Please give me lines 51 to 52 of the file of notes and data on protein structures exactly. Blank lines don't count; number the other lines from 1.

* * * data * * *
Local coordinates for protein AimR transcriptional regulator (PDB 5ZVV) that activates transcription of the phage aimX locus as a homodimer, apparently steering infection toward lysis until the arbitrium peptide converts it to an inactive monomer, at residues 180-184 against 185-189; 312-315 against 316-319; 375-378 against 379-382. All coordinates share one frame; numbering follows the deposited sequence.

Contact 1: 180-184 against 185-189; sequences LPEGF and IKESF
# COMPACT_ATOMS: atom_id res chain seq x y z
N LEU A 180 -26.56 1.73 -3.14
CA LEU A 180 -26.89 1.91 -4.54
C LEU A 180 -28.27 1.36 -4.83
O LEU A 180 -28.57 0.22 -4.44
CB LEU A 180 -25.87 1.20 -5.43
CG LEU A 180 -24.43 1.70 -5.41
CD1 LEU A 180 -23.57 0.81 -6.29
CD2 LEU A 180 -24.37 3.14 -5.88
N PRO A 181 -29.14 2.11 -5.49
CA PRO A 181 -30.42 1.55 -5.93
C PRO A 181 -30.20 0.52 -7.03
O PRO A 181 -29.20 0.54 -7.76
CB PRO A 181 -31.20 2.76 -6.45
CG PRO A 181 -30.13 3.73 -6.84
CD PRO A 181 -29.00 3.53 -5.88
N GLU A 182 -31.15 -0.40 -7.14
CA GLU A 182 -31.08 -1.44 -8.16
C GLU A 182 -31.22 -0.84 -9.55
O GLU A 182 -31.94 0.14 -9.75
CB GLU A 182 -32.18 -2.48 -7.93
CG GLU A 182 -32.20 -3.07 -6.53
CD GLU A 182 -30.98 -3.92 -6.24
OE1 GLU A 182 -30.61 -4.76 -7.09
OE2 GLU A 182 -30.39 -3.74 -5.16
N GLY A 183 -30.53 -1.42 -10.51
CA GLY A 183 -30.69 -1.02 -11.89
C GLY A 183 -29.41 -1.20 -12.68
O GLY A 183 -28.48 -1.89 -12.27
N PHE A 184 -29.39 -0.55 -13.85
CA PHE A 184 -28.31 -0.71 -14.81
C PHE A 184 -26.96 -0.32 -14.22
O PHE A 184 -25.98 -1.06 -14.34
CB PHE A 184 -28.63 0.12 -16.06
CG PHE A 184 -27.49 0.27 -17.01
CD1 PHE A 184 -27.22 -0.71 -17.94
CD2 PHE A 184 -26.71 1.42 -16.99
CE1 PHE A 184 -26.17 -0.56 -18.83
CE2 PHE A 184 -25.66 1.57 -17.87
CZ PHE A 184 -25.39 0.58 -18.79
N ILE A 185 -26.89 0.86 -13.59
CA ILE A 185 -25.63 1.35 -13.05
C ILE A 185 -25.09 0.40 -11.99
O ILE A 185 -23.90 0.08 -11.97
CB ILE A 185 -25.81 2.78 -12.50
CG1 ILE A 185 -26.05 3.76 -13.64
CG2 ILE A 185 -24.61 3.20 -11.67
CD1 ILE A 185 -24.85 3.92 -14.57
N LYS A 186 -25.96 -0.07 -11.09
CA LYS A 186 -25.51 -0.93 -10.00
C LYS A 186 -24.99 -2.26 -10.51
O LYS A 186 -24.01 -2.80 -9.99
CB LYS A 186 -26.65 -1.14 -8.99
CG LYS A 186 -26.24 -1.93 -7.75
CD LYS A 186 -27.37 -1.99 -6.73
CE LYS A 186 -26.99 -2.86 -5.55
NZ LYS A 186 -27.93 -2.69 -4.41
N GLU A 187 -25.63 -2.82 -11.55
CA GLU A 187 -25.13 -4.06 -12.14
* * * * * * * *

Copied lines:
N LYS A 186 -25.96 -0.07 -11.09
CA LYS A 186 -25.51 -0.93 -10.00